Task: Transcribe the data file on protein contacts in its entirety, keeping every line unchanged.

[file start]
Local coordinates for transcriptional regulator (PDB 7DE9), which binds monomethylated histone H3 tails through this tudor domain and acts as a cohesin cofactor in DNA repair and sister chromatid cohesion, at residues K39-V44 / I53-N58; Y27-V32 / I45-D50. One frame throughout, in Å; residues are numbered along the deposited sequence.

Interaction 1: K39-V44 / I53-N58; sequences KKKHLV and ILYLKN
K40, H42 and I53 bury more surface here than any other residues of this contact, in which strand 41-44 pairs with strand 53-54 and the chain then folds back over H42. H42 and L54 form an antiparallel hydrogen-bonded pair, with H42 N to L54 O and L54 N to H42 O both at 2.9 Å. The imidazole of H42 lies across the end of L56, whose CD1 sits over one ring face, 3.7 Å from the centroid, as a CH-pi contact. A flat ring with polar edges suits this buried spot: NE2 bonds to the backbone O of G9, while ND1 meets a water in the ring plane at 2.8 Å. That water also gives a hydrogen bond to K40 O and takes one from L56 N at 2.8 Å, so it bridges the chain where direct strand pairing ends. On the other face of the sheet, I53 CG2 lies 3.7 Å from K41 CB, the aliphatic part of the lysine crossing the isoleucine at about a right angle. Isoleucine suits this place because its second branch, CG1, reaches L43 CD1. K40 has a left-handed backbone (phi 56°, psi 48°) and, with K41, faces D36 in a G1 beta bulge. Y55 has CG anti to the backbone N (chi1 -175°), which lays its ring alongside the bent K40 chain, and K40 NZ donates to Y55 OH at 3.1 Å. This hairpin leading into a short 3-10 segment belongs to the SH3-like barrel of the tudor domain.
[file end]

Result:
Local coordinates for transcriptional regulator (PDB 7DE9), which binds monomethylated histone H3 tails through this tudor domain and acts as a cohesin cofactor in DNA repair and sister chromatid cohesion, at residues K39-V44 / I53-N58; Y27-V32 / I45-D50. One frame throughout, in Å; residues are numbered along the deposited sequence.

Interaction 1: K39-V44 / I53-N58; sequences KKKHLV and ILYLKN
K40, H42 and I53 bury more surface here than any other residues of this contact, in which strand 41-44 pairs with strand 53-54 and the chain then folds back over H42. H42 and L54 form an antiparallel hydrogen-bonded pair, with H42 N to L54 O and L54 N to H42 O both at 2.9 Å. The imidazole of H42 lies across the end of L56, whose CD1 sits over one ring face, 3.7 Å from the centroid, as a CH-pi contact. A flat ring with polar edges suits this buried spot: NE2 bonds to the backbone O of G9, while ND1 meets a water in the ring plane at 2.8 Å. That water also gives a hydrogen bond to K40 O and takes one from L56 N at 2.8 Å, so it bridges the chain where direct strand pairing ends. On the other face of the sheet, I53 CG2 lies 3.7 Å from K41 CB, the aliphatic part of the lysine crossing the isoleucine at about a right angle. Isoleucine suits this place because its second branch, CG1, reaches L43 CD1. K40 has a left-handed backbone (phi 56°, psi 48°) and, with K41, faces D36 in a G1 beta bulge. Y55 has CG anti to the backbone N (chi1 -175°), which lays its ring alongside the bent K40 chain, and K40 NZ donates to Y55 OH at 3.1 Å. This hairpin leading into a short 3-10 segment belongs to the SH3-like barrel of the tudor domain.